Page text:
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THE LIFE OF MAN SYMBOLISED.
OPINIONS OF THE PRESS.
NE of the most original, curious, and beautiful books produced since the days of Caxton.
Its very title-page is an invitation and promise, for it contains, in its flowers and fruits, its stars, crowns, and rubricated lines, a beauty all its own. To it succeeds a pictorial frontispiece, embodying Shakespeare's Seven Ages, the centre exhibiting the world a stage, with the actors coming and going like shadows, and the surrounding medal. lions portraying the seven ages of the poet; the shields—the transformation of life, as
in the egg, the worm, the chrysalis, and the butterfly; the corners of the plate showing Spring, Summer, Autumn, and Winter. Following in regular order throughout the book, are the months of the year as shown in the life and occupations of mankind, the growth of plants, the phenomena of the seasons, &c. Thus in January the birth of the year is symbolized by childhood rescued from the snow, the scion parted from the parent tree. April shows the youth and lover. September exhibits the philosopher and statesman, turning to bodily ease as the reward of mental toil; wbile in December we see the lamp of life growing dim, and the patriarch preparing for the end that must surely come; and so on through the other months, each portion being illustrated with a large engraving, an ornamental design, appropriate to the time, and several smaller pictures inserted in the text. The larger illustrations are enclosed in borders of conventional design, headed by a winged hour-glass through which the red sand is falling, while the name of the month and its proper motto are printed in crimson, which joins a delicate mosaic T pink at top and bottom, the whole forming a very chaste picture. Each page of type is embellished with engravings and typographical ornaments, and between the lines that surround the text are various proverbs and instructions, and quaint sayings; but so full of apt suggestions is every page of the volume, that it would take the whole of our present number, large as it is, fully to describe the whole. With regard to the text itself, immense industry and no small knowledge must have been exerted to collect all the passages, referring to the topics alluded to in the designs, from the works of various authors. In order to give credit to every one engaged in the production of this beautiful book-confessedly the book of the season-we have to add that the main design is by Mr. John Leighton, the selections by Mr. Richard Pigott, the engravings by Mr. H. Leighton, the Brothers Dalziel, H. Harrall, and W. T. Greene.— The Bookseller.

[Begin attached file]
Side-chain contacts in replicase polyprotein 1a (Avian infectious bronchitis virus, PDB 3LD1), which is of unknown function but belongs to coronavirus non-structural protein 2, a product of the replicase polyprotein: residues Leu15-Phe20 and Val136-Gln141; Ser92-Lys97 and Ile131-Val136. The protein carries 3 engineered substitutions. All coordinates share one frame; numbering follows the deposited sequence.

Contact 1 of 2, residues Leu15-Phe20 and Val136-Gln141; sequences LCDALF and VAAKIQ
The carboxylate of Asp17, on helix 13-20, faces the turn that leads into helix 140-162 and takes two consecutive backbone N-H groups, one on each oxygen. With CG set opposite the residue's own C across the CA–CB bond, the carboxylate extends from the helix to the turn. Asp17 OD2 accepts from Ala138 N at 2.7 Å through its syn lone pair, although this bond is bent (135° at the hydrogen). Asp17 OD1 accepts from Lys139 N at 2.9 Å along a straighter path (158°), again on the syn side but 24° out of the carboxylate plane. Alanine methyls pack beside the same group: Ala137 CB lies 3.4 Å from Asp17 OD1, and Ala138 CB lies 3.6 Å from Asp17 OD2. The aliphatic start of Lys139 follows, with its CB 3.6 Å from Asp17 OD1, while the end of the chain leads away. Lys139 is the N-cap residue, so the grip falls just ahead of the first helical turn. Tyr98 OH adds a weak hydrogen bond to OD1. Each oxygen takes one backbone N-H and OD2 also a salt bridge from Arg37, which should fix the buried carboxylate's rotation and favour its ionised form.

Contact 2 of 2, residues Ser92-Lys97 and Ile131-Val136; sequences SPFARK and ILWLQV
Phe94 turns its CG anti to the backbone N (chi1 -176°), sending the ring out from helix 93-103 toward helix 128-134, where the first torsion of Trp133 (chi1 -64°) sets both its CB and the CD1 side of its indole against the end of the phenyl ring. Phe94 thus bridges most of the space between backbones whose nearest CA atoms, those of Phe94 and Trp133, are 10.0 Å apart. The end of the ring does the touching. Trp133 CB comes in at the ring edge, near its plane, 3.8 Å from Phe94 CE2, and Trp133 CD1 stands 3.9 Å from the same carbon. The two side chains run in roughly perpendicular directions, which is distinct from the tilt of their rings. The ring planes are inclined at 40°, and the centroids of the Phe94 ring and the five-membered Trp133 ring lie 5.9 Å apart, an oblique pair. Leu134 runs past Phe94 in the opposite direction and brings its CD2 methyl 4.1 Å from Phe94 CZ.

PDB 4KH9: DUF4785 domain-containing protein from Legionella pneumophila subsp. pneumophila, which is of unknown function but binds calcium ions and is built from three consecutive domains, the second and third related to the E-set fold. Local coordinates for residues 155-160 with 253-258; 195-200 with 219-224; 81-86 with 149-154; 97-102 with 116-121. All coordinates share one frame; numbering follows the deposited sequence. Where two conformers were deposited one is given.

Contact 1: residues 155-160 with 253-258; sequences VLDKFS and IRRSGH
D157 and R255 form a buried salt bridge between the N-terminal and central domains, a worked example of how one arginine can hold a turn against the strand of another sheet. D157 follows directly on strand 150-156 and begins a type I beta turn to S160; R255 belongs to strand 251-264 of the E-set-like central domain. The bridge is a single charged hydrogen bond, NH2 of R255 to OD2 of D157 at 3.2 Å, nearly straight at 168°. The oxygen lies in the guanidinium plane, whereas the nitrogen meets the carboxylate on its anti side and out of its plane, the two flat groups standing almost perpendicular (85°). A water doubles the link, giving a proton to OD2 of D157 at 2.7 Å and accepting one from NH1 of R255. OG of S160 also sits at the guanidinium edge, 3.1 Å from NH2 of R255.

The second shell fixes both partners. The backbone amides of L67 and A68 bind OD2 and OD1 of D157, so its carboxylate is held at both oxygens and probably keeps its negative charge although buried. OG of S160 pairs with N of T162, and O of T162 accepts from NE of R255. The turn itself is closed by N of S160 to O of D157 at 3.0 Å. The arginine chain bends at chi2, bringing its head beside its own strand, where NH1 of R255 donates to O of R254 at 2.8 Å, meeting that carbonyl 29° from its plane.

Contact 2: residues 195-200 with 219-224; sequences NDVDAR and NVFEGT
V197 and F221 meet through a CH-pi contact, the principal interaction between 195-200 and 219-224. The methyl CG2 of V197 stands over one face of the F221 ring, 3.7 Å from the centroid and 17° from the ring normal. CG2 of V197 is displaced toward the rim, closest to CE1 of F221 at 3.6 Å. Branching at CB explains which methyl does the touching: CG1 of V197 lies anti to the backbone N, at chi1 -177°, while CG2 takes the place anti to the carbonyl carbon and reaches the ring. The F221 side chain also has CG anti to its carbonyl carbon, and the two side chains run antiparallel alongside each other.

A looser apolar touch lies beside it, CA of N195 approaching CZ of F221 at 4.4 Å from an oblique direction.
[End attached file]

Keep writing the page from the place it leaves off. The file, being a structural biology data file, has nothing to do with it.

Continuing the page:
“D, APPLETON & COMPANY have now ready several of their splendid Christmas and NewYear Gift-Books. Conspicuous amongst them we may mention Mr. John Leighton's superb work, “The Life of Man Symbolised,' which, adopting the motto · All the world's a stage, points out the gradual development, ripening, and decay of man, accompanied by references to the months of the year, and the life of trees and plants.”— American Literary Gazette.
“A superb and elegant gift-book, illustrated in the highest style of art."— Christian Inquirer.
Subjects of the Thirteen Cardinal Illustrations
Frontispiece.-All the World's a Stage.
As the sapling is pruned and bent, 80 will it grow.
THE STRIPLING. March.-Mental and physical exercises combine to develop the youthful faculties. The supple tree bends to the breeze, buds, and strengthens.
THE LOVER. April.-Love and hope temper and teach the early man--as the tree develops under sunshine and shower,
THE GRANDSIRE. October.-Infirmities steal on. A man's so tions forin precedents for his grandchildreli.--AB the tree decays, it enriches the soil for a future generation.
THE CENSOR. Norember.-The senses grow dim, and strength gradually fails. The venerable tree, enable longer to support itself, requires aid.
THE PATRIARCH December.--The flape of life departs from the body, the spirit flies--as the withered trunk prostrated before the gale.
The Household Book of Poetry. Collected and Edited by Charles A.
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- THE PURSUITS OF AN INDUSTRIOUS, USEFUL LIFE TEND TO A PEACEFUL REST-AS THE FRUITFUL TREE REPOSES WHILST
YET CLOTHED WITH YERDURE."
DEC. 1, 1866.
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A most Important Contribution to Archæological Science.
A DISCOURSE ON THE WORSHIP OF PRIAPUS,
AND ITS CONNECTION WITH THE Mystic THEOLOGY OF THE ANCIENTS.
TO WHICH IS